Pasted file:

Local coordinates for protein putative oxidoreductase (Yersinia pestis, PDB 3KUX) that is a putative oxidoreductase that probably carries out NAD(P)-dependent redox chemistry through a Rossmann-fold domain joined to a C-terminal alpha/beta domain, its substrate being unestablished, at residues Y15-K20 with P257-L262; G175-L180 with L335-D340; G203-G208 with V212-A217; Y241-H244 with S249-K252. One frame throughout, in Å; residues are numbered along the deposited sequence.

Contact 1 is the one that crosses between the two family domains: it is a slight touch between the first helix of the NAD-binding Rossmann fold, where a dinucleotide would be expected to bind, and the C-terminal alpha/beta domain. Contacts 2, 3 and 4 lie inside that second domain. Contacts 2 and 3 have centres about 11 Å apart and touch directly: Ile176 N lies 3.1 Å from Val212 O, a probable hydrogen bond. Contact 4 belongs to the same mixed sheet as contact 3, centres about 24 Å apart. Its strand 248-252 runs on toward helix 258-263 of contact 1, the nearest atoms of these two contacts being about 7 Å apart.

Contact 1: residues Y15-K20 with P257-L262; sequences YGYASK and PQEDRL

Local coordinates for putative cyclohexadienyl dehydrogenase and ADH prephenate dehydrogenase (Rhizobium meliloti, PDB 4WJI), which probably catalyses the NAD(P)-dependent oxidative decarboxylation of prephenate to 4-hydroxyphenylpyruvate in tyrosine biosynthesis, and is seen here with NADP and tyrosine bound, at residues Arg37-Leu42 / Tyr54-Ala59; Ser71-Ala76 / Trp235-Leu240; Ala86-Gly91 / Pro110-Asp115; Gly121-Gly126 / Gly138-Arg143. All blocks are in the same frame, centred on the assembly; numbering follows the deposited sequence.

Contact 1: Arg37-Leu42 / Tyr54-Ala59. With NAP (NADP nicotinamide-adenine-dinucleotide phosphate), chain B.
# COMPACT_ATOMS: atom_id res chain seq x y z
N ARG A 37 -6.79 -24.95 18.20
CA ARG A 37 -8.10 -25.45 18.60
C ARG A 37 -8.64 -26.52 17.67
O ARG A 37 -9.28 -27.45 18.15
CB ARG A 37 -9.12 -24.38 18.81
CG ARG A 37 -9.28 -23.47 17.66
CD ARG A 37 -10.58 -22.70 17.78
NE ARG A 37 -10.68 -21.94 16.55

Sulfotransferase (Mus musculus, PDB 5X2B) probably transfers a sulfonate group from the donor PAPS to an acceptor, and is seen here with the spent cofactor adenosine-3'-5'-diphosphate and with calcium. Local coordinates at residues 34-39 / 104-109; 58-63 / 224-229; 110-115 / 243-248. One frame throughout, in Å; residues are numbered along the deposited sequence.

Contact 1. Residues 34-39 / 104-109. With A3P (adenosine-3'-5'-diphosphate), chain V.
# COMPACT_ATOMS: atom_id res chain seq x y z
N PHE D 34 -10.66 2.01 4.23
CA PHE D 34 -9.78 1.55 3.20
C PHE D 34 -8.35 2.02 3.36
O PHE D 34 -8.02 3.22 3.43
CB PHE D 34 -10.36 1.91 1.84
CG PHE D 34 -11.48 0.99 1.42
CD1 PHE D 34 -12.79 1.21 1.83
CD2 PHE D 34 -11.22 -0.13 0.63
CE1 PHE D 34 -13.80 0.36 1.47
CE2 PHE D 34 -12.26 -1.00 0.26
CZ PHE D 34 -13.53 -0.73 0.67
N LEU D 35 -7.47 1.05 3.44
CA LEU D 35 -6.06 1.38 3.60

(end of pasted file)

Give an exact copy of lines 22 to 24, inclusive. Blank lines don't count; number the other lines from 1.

CB PHE D 34 -10.36 1.91 1.84
CG PHE D 34 -11.48 0.99 1.42
CD1 PHE D 34 -12.79 1.21 1.83